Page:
OECD’s Report on Australia: Some Good, Some Bad

On page 4 of today’s Australian Financial Review there is a summary of today’s OECD (the Organisation for Economic Cooperation and Development) report on their views relating to Australia’s economy. Then there was some more coverage of the OECD report on “The Business” on ABC News 24.

On the upside the OECD sees Australia growing economically at about 3.1 percent over 2012  and this may improve to 3.7 percent in the 2013. While this is down on their previous forecasts where they predicted 4 percent growth in 2012 it is still better than most other ‘western’ countries.

The OECD also see retail business picking up in 2013 although it may dip in the second half of 2012. This sort of aligns with Myer’s recent quarterly report (also covered on ABC News 24) where, based in sales so far this year, they are forecasting a 15 percent drop in income for 2012.

On the downside the OECD are forecasting commodity prices falling further in the remainder of 2012, but they should level out in the first half of 2013 and start to recover in the second half of 2013. However this outcome will depend heavily on what happens in Europe (which does not seem to be going so well at the moment) and a continuing recovery in the American manufacturing industry.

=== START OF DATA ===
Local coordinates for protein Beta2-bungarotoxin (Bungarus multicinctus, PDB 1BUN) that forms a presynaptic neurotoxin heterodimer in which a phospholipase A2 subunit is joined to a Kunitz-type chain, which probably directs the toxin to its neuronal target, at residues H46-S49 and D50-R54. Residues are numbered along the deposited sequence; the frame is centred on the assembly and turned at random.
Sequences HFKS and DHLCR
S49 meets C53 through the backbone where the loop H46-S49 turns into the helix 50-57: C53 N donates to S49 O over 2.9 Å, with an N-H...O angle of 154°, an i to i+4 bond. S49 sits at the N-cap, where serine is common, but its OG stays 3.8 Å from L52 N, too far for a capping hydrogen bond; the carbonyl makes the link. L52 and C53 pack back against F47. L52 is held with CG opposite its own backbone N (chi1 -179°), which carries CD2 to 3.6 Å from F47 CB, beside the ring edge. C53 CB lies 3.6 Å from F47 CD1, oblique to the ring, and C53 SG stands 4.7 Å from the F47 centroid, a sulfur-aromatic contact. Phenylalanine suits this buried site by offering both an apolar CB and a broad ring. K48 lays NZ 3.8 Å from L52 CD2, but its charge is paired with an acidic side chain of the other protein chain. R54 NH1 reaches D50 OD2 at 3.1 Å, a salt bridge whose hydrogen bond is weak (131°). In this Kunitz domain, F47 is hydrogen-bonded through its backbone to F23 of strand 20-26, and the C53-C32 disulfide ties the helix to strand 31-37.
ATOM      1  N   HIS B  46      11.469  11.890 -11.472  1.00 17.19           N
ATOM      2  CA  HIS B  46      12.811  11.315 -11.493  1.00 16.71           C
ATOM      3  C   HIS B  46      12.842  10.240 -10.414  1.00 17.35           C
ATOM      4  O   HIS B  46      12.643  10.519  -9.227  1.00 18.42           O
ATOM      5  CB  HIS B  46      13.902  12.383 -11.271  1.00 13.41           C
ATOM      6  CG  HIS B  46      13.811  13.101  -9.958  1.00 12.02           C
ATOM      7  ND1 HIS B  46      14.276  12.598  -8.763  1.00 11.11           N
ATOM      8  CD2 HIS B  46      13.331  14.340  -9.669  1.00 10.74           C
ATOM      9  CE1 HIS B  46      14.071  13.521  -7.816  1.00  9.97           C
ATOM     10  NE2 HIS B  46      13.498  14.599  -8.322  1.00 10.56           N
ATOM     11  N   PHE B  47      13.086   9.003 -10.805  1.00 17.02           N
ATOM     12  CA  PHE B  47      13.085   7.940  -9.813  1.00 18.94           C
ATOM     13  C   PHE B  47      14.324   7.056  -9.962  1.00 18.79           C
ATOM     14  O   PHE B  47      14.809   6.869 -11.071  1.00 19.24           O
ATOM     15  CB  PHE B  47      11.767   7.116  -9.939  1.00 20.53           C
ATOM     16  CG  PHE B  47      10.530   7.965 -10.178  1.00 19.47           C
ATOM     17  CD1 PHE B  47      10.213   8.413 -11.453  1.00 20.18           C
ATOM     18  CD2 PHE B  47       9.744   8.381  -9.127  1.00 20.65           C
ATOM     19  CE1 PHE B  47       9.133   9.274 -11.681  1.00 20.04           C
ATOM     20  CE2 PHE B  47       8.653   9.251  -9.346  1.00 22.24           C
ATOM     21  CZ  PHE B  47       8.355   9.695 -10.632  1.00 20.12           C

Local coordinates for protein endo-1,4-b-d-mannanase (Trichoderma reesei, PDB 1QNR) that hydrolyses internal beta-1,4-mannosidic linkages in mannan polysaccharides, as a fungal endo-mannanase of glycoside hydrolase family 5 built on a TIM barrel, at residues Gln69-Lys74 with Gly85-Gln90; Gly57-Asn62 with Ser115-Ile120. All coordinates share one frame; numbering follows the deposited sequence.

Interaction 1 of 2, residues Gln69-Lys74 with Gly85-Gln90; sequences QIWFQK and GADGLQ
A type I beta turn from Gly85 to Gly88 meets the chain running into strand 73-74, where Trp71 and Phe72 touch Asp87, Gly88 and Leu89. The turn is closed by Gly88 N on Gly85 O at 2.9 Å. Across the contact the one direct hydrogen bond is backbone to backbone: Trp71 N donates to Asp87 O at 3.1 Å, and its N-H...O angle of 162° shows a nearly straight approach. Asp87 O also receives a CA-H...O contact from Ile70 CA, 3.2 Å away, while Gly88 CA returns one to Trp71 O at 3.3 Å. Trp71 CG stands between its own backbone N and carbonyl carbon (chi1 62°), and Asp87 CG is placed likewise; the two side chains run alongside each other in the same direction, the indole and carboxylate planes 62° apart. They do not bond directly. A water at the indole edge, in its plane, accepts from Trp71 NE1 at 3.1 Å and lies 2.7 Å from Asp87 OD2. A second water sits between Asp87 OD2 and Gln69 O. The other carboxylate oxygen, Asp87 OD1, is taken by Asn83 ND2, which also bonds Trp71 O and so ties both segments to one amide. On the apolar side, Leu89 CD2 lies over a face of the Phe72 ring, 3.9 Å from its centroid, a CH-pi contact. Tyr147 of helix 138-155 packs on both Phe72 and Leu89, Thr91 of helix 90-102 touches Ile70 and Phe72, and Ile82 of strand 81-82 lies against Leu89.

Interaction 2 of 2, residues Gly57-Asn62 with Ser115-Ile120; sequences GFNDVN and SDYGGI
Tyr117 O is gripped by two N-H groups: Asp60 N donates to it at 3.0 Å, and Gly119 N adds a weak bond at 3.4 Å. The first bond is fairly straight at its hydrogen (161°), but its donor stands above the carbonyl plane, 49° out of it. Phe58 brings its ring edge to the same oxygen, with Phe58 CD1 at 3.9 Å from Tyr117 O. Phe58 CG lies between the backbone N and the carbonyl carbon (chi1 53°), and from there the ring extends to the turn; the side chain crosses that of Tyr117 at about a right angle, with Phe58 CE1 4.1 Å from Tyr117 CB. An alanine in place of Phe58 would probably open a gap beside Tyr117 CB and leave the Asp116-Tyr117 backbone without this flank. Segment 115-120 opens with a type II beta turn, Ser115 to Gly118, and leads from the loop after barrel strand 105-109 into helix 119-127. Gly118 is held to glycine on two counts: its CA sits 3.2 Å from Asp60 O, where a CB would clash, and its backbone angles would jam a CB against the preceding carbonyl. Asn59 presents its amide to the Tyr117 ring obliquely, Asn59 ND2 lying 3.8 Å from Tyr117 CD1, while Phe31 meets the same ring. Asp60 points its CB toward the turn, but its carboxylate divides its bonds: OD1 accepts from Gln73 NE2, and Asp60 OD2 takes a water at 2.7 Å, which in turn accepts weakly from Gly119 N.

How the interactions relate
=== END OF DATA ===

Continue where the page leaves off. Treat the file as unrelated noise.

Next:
Also on the downside the OECD sees the Australian domestic property market as still being over-valued compared to other similar countries; especially for a country where habitable real estate is abundant. They are forecasting that domestic property still has some correcting to do. This in combination with the negative effects of the mining boom are likely to cause some ‘hurt’ (their word, not mine) to the property market with further downward adjustments likely over the next 18 months.

They also forecast that the unemployment rate will increase slightly over the next 12 months through the second half of 2012 and the first half of 2012. But with almost daily news of one company or another putting off workers or closing down you would not have to be very sharp to make this particular forecast—almost anyone could make this prediction.

So, all in all, based on the OECD’s view of the world and Australia, it would seem that the next 18 months are going to much like the last 18 months with possibly a relatively small overall upturn.

I wonder if they factored the Australian stock market’s incredible 11 percent tumble over the last two weeks into their forecasting?

BarryMark